|An Occupy Wall Street spokesman described the return to Zuccotti Park as a “big victory” for the movement [Getty]|
Hundreds of anti-Wall Street protesters have returned to Zuccotti Park in New York’s financial district after the park owners took down metal barricades around the Manhattan square.
On Tuesday evening, about 250 protesters flocked to the park where the Occupy Wall Street (OWS) movement was born for the first time since they were evicted two months ago.
Gathering around a large model of the Statue of Liberty, they sang and celebrated.
The park’s owners, Brookfield Office Properties, removed the barricades after a legal challenge to the restrictions from several civil rights groups.
The barriers had been erected immediately after police forcibly evicted a tent camp established by the protesters, who say they are campaigning against corporate greed.
The protesters were ecstatic on returning to the park.
“It’s a big victory. They accepted they wanted to suppress the right of the protest. We will see what happens now,” Bill Dobs, a spokesman with the OWS movement, said.
Rules imposed by Brookfield to combat protesters’ aim of setting up a permanent tent village, including a ban on lying down or erecting tents, remained in force. However, it was unclear whether protesters would try to defy the regulations.
“If you are in #nyc and you are a member of the 99 per cent, come join us at LibertySq,” OWS encouraged followers on Twitter.
“We hope Zuccotti Park can now resume its rightful place as a centre for meeting and protest in New York City,” New York Civil Liberties Union executive director Donna Lieberman said.
On Monday, civil rights groups filed a complaint with the city’s buildings department saying the barricades were a violation of city zoning law because they restricted public access to the space.
“I certainly think the political pressure and public pressure and the letter from the civil rights lawyers’ organisations all brought to bear on the city and Brookfield and made them consider acting a little more reasonably, at least for now,” Gideon Oliver, one of the attorneys representing the demonstrators, said.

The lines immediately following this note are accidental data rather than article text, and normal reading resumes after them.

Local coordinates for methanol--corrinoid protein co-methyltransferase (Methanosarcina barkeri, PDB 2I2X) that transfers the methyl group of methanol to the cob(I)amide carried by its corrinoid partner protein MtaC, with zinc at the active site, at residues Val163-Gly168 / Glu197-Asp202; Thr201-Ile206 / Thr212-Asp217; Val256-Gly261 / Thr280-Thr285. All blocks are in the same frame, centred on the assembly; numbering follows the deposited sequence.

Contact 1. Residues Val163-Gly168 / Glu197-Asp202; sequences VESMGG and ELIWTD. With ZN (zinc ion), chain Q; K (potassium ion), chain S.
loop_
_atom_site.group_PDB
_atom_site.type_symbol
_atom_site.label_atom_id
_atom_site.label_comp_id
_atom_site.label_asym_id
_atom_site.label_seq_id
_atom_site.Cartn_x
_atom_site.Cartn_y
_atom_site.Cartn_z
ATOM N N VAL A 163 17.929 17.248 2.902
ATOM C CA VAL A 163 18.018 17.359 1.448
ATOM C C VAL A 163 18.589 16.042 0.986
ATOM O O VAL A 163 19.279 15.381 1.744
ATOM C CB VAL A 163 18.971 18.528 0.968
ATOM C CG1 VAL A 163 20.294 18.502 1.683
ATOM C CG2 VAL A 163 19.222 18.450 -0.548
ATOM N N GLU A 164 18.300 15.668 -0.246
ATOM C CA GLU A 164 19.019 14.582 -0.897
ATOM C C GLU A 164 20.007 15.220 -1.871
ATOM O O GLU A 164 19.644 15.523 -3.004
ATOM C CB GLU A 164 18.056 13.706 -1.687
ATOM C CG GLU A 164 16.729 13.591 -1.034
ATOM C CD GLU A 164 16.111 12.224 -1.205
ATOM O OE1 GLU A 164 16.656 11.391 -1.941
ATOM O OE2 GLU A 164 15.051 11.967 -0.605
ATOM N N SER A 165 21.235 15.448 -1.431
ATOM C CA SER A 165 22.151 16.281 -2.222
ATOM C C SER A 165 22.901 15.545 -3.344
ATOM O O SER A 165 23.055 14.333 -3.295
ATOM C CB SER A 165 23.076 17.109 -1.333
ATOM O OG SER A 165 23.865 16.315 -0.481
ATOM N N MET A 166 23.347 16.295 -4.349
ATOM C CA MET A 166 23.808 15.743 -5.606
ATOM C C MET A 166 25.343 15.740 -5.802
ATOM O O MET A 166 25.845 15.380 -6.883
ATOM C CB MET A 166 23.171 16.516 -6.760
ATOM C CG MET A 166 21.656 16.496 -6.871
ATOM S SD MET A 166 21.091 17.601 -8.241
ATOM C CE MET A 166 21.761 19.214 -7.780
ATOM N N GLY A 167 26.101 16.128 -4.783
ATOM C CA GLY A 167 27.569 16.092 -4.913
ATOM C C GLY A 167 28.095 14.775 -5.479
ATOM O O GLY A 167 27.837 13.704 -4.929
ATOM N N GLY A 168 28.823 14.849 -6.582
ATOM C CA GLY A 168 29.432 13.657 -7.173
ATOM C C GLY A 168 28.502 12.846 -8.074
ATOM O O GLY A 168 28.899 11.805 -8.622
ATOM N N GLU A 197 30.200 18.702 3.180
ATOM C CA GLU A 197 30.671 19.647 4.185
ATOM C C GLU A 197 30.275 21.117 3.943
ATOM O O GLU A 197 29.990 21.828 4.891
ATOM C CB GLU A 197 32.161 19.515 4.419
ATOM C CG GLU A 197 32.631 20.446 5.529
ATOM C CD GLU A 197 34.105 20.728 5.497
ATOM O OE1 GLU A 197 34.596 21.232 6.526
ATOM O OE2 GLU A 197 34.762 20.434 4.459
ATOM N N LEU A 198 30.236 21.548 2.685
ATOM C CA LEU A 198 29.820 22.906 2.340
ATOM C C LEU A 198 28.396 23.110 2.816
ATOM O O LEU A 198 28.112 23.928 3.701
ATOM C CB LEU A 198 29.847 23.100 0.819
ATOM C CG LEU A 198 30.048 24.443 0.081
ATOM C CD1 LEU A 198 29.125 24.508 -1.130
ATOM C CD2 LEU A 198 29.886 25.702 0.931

Since the eviction, members of the public had only been able to enter the park through two checkpoints that were guarded by police officers or security personnel.
The granite plaza near the New York Stock Exchange is one of more than 500 “bonus plazas” in the city, privately owned public parks born of a little-known compromise struck in 1961 between the city and developers.
According to the compromise, in exchange for building a towering skyscraper, developers had to also construct a plaza that would provide “light and air” for passers-by. The bigger the plaza, the taller the building could be.
Virtually all bonus plazas are required to be open 24 hours a day, barring a safety issue. They are governed by specific regulations in the zoning law.
For example, the law states that the layout of such plazas must promote public use and easy pedestrian circulation throughout the space. The complaint had accused the city of failing to enforce the law by allowing the barricades to exist.
Buildings department spokesman Tony Sclafani said on Monday that inspectors had found no problems at the park.